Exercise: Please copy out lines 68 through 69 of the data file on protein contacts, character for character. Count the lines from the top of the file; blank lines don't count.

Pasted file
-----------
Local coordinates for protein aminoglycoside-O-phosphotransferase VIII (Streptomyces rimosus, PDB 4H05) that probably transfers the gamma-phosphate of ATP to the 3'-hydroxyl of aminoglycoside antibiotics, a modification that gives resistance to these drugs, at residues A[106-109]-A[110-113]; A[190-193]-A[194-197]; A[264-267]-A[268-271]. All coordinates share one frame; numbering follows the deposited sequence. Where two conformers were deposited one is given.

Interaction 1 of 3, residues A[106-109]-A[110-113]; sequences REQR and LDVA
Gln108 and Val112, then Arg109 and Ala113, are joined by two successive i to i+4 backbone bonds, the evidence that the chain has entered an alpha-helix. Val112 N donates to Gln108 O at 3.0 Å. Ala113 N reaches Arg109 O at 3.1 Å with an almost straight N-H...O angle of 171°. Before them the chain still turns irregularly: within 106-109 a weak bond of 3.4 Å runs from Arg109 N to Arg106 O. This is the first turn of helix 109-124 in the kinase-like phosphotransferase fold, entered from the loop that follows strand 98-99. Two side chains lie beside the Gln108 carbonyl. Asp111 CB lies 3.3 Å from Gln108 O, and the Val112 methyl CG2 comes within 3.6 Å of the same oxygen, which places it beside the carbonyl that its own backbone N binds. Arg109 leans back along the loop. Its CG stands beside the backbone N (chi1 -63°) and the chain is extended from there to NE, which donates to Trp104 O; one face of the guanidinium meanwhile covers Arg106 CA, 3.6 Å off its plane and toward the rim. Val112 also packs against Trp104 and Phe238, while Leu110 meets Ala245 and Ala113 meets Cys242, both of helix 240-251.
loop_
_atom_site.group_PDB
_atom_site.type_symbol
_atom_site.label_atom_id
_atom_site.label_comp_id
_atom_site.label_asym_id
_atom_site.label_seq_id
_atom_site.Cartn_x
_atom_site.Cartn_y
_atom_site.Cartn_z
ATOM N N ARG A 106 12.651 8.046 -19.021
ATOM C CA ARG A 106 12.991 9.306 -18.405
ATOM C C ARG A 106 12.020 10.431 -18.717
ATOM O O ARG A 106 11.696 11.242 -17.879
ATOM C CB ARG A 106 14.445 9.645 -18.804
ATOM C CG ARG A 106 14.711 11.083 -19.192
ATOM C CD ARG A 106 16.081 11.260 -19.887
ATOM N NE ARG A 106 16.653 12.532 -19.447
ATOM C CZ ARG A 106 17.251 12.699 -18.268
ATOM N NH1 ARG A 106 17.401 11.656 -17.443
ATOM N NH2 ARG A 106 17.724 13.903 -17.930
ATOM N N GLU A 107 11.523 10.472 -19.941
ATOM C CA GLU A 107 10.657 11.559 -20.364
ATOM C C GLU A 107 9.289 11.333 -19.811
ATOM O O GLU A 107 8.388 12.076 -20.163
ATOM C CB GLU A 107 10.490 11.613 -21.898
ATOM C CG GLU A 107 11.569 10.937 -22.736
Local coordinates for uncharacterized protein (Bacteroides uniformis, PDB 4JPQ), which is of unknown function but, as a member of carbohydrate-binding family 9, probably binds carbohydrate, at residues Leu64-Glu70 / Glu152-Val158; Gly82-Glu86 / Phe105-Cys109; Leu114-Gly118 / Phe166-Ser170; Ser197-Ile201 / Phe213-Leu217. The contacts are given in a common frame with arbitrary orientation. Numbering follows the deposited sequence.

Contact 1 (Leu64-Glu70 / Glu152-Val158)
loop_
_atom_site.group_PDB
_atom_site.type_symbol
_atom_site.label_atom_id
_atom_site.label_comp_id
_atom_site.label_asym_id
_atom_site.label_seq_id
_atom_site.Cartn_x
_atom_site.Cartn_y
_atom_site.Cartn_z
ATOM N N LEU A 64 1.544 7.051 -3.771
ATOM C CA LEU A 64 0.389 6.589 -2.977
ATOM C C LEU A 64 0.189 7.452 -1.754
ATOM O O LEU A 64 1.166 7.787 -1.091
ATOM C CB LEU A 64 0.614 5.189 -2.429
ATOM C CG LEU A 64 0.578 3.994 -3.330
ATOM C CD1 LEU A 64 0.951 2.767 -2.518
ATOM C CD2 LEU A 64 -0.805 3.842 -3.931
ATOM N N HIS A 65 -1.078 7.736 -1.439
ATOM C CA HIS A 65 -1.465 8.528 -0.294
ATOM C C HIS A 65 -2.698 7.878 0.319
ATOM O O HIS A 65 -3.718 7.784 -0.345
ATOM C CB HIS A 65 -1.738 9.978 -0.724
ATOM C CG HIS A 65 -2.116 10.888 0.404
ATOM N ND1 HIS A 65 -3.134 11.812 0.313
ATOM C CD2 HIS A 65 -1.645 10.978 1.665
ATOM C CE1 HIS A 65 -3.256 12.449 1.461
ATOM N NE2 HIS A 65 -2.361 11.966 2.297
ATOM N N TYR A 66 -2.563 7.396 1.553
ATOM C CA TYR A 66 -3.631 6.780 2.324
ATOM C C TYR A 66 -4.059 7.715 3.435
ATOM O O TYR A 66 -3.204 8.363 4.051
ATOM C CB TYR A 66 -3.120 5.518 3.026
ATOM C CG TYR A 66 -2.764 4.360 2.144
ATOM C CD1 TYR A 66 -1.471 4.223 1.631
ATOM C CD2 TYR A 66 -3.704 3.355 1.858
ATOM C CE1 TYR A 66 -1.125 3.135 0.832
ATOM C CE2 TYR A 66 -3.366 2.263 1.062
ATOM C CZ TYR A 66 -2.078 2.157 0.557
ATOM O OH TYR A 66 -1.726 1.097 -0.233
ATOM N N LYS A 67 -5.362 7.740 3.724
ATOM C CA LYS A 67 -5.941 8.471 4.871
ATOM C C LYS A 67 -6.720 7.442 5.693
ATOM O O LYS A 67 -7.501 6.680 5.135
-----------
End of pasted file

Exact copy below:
ATOM C CD2 TYR A 66 -3.704 3.355 1.858
ATOM C CE1 TYR A 66 -1.125 3.135 0.832